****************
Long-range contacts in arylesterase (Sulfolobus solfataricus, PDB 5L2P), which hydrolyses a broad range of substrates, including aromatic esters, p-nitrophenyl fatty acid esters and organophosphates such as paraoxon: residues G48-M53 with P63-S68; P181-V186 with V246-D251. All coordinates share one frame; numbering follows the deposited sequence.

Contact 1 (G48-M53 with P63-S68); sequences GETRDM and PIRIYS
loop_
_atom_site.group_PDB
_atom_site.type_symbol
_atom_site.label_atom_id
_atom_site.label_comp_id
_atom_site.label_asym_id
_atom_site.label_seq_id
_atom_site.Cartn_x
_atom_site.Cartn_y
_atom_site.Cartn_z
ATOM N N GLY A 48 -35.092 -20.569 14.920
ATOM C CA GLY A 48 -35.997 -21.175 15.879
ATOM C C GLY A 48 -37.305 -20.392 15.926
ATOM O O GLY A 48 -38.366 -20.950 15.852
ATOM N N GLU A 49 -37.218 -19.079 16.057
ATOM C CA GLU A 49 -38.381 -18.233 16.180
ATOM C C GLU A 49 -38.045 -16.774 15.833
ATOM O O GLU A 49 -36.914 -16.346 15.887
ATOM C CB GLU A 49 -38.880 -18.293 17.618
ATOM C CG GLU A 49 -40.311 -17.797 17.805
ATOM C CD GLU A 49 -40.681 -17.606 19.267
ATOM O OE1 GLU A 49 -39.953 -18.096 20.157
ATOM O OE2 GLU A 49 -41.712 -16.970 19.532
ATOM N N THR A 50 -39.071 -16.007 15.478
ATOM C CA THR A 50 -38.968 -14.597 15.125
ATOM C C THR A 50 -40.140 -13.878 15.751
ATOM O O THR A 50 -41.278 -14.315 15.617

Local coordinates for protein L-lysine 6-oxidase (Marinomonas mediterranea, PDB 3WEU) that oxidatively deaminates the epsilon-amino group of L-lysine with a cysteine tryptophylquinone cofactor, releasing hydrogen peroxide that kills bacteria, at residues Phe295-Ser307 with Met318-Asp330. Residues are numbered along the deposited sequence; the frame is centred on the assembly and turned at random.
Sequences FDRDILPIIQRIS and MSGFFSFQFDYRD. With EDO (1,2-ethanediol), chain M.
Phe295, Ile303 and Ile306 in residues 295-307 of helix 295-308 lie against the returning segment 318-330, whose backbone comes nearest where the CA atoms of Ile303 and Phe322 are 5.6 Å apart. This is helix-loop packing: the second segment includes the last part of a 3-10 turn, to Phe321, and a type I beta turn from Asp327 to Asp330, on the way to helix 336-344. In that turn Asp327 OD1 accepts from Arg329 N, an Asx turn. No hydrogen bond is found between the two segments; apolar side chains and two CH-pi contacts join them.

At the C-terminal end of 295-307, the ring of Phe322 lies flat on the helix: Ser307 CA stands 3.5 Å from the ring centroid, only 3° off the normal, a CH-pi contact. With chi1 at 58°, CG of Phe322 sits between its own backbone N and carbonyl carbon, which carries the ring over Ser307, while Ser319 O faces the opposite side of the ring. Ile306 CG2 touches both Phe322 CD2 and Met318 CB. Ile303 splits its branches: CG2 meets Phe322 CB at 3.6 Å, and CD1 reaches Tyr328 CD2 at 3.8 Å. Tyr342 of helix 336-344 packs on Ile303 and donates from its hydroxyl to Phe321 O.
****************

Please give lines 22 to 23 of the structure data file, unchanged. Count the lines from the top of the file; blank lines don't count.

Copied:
ATOM C CG GLU A 49 -40.311 -17.797 17.805
ATOM C CD GLU A 49 -40.681 -17.606 19.267